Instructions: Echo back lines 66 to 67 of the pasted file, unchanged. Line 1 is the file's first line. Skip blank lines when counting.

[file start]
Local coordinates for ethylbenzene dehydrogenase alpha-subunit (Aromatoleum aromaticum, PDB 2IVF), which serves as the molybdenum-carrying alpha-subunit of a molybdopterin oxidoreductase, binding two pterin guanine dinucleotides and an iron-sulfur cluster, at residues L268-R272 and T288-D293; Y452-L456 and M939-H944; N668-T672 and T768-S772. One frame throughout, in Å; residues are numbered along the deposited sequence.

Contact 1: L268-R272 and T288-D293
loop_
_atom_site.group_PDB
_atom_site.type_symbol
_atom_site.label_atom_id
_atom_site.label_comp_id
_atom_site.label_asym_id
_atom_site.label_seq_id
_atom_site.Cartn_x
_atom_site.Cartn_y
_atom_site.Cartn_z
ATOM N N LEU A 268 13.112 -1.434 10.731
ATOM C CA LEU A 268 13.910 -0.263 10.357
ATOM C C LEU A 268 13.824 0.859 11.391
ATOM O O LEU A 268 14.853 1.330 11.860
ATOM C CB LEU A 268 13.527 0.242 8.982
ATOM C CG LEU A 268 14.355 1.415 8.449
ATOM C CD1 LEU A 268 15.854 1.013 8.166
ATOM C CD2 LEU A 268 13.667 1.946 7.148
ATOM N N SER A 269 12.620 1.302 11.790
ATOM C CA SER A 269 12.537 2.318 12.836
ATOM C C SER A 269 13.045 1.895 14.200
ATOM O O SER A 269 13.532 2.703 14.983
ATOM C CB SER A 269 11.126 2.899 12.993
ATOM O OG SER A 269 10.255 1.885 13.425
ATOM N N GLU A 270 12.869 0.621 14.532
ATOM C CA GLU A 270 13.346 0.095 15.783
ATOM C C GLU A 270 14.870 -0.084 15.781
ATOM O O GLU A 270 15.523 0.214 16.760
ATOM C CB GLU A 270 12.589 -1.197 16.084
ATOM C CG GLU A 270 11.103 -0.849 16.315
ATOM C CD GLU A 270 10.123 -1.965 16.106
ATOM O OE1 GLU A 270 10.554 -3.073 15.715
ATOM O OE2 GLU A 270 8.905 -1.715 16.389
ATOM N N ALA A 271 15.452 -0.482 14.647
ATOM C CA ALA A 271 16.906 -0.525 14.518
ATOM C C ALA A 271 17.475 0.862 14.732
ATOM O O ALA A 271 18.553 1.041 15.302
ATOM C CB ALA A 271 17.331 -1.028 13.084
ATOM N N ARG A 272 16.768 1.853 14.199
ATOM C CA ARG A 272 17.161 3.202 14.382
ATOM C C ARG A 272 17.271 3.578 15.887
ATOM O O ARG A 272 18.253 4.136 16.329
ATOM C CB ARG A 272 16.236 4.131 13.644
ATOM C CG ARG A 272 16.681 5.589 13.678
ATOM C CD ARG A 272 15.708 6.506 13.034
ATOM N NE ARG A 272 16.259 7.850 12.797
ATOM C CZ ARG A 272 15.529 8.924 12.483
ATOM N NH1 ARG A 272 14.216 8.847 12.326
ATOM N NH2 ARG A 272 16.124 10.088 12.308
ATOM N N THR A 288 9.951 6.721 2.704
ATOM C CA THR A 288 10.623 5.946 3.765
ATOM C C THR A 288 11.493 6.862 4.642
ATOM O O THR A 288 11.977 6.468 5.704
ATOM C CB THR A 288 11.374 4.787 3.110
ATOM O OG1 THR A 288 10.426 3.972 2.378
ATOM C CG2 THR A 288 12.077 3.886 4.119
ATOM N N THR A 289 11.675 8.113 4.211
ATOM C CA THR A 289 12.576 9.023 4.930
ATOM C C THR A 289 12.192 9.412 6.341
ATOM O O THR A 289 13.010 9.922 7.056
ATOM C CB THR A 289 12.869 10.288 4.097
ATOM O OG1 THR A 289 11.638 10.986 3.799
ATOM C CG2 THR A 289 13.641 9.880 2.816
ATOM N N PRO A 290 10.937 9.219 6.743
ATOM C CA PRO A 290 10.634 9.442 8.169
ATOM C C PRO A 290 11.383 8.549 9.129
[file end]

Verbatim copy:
ATOM N N PRO A 290 10.937 9.219 6.743
ATOM C CA PRO A 290 10.634 9.442 8.169